Such arrangements are not the norm, but some states, as well as some individual districts and schools, allow home-schooled students to enroll part time. Laws in states including Hawaii, Iowa, New York and Utah provide for some such arrangements. Also on the books — in states such as Arizona, Minnesota and Ohio and under debate in others — are laws or state athletic association rules permitting home-schooled kids to participate in extracurricular activities such as sports teams. Known as Tim Tebow laws, some of this legislation was inspired by the story of Heisman Trophy winner and former NFL quarterback Tebow, a home-schooled student who played football at a public high school after Florida passed legislation allowing it.

The Home School Legal Defense Association (HSLDA), meanwhile, continues to oppose regulatory requirements for parents. For instance, HSLDA was instrumental in killing an Ohio bill that would have required school superintendents and child-protection workers to consult child-abuse databases for prior abuse allegations before signing off on requests to home school.Also in 2013, HSLDA persuaded New Mexico officials to scrap a requirement that home-schooling parents who opt out of state immunization requirements explain their specific reasons for doing so.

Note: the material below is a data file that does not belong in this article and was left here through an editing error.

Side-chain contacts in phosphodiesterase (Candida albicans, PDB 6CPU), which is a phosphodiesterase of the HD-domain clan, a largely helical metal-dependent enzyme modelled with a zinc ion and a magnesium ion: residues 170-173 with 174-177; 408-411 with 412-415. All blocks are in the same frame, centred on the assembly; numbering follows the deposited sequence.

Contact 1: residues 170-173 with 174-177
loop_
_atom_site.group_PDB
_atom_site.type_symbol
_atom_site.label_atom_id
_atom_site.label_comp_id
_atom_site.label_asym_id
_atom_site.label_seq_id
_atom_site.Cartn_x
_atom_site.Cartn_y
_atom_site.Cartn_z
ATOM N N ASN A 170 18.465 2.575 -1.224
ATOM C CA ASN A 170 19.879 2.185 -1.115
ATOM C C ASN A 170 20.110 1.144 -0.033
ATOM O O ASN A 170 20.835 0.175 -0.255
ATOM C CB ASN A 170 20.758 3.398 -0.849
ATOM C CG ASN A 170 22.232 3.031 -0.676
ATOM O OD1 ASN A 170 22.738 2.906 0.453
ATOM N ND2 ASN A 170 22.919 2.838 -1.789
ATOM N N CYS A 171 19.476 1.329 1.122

In 2014, HSLDA members persuaded Virginia lawmakers to kill a bill calling for a study of whether a state law exempting from oversight families who home school for religious reasons might allow some parents to neglect their children's education.

“Right now the HSLDA continues to run the policy world,” says Indiana University's Kunzman. But with home-schooled students now numbering in the millions, it's not clear whether continued rollback of regulation will prevail.

“There are times when the state abuses its privilege by getting involved in people's lives, but that doesn't mean the state never has a role to play,” such as by setting basic academic requirements to help “balance the rights of young people with those of their parents,” Kunzman says.


Part of the System?

Few question that home schooling has become a mainstream phenomenon. Whether home schools have lessons to teach traditional schools — and whether traditional schools would learn them — remains in doubt, however. There is also the question of whether and how the home-schooling community will respond to public concerns about abuse or educational neglect.